The first of September

croissant
Dining room table awaits croissants from the oven. I’m the maître d’.

IT’S A MORNING like most mornings, and here’s how it goes.

I get up first and check the news online upstairs. My child bride stays in bed and knits. She doesn’t do this every morning, but mornings over the past couple of months, yes.

Around 8ish, I return downstairs to light the oven where croissants already lie in wait. Then I walk to the bedroom to open the curtains, which were half open all night. I look out the window. Of course, what I see is color, but here it’s just black & white.

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It’s cool, overcast and gray this morning, so black & white seems right. In the other direction, my child bride continues under the covers with her knitting. Or maybe it’s crocheting. I dunno. It all looks the same to me.

knit
Lazybones still in the sack, not noticing I’m taking her picture. Just as well.

I leave the bedroom and head back toward the  kitchen, passing through the living room where I pause to gaze outside. Looking good.

terraza
The living room window.

At last, she puts the handiwork aside, lifts herself out of sack, walks to the kitchen where the timer just sounded that the croissants are nice and hot.

September’s off to a good start. Plus, it’s Sunday, a day of rest.

* * * *

Note: A couple of hours later, the sun was out, and the sky was blue. Still cool, however.

Scenes from over there

youth
Why is that old, pinche pendejo Gringo photographing me?

THE FAMILY coffee shop was closed yesterday (rare) so I was forced to hit the competition. There’s plenty of that around the plaza, competition, but my favorite is way over there, and it was there where I sat with a café expreso for a spell.

It was late afternoon. And quiet.

I never order café expreso at the family joint because the aging machine does not make good café expreso. But since I was sitting at the competition, I ordered expreso.

It’s a small world, they say, and as I sat there solo my sister-in-law walked by — on the way to her dentist  — and a bit later her son, our nephew, the Little Vaquero, walked by in the opposite direction, returning home from the gym. He’s 16.

I also shot the photo below. Like the first, it was while sitting with my café expreso. I didn’t even have to stand up. Call me the Lazy Photographer.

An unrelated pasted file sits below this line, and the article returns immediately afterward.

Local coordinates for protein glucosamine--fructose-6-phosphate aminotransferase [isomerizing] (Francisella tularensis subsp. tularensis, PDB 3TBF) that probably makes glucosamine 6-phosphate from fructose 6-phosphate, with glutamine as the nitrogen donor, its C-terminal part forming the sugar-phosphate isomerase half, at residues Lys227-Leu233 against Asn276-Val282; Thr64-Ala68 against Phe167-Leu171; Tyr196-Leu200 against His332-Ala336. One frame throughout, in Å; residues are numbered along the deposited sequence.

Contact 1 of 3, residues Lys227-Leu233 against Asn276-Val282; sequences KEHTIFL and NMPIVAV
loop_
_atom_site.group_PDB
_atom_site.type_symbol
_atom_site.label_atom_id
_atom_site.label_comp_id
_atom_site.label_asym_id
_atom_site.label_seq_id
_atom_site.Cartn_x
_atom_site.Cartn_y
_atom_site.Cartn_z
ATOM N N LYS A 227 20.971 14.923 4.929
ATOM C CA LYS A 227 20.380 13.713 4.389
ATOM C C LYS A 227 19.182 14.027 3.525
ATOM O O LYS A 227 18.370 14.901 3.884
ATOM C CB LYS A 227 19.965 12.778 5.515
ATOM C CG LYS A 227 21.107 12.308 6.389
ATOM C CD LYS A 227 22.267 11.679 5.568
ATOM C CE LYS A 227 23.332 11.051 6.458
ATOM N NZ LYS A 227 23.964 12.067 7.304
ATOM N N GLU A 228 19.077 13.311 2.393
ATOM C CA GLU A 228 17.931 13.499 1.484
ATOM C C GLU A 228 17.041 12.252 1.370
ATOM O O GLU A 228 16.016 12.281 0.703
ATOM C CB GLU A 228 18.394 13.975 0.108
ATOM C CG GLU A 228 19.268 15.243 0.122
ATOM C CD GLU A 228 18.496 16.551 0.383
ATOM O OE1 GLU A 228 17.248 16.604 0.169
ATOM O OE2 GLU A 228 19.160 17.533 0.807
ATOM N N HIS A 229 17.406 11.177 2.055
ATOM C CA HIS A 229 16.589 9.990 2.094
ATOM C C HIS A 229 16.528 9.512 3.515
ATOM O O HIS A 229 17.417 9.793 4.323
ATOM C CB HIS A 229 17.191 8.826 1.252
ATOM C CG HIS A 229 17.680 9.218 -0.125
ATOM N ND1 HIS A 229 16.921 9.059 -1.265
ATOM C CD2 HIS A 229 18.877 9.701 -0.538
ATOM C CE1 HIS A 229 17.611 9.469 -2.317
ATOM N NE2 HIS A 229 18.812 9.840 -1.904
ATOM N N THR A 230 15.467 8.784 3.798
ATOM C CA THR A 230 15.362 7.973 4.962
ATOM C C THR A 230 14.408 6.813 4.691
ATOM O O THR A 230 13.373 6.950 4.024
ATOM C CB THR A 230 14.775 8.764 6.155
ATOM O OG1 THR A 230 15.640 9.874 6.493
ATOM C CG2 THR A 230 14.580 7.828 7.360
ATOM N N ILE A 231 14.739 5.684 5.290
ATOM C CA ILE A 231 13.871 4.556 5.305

shot

Life on the streets

vendors

I’VE NOT BEEN shooting as many photos as I used to. I’m good at photography, so this is a loss to the art world. The main reason is that my best camera, a Canon, is heavy, and I  weary of lugging it in my man bag.

So I’ve taken to toting the other camera, a Fujifilm Finepix, which is far lighter, but the zoom is significantly less. I have to be closer to things. No matter. I used the Finepix yesterday to get the above shot of street vendors. I’m acquainted with those two. They are very friendly people though they look quite serious in the photo.

paulaframe

I also got this photo of Paula Romina, a great-niece of mine. It appears she was happy to see me. Maybe she was just happy to see the camera. She’s a drama queen.

I’m going to make a matte hard copy of that photo for her parents.

I have no grandchildren, nor nieces and nephews above the border and never will have. My father’s only sister was a lesbian. My only sister is a (grumpy) lesbian. My mother was an only child. My sole offspring, a daughter, is almost 53 and childless.

Our line of the family ends with my daughter. We are so conflictive and nuts, especially the distaff side, perhaps it’s for the best. Dr. Laura pointed out that it’s men who cause problems between nations, but it’s women who cause problems in families. Quite so.

What I lack in living Gringo relatives, I make up in Mexican relatives. While the generation of my child bride has passed beyond child-bearing age, the generation just after is breeding like bunnies, often without the benefit of matrimony.

If you’ve not seen my great collection of black-and-white shots, feel free to see it here.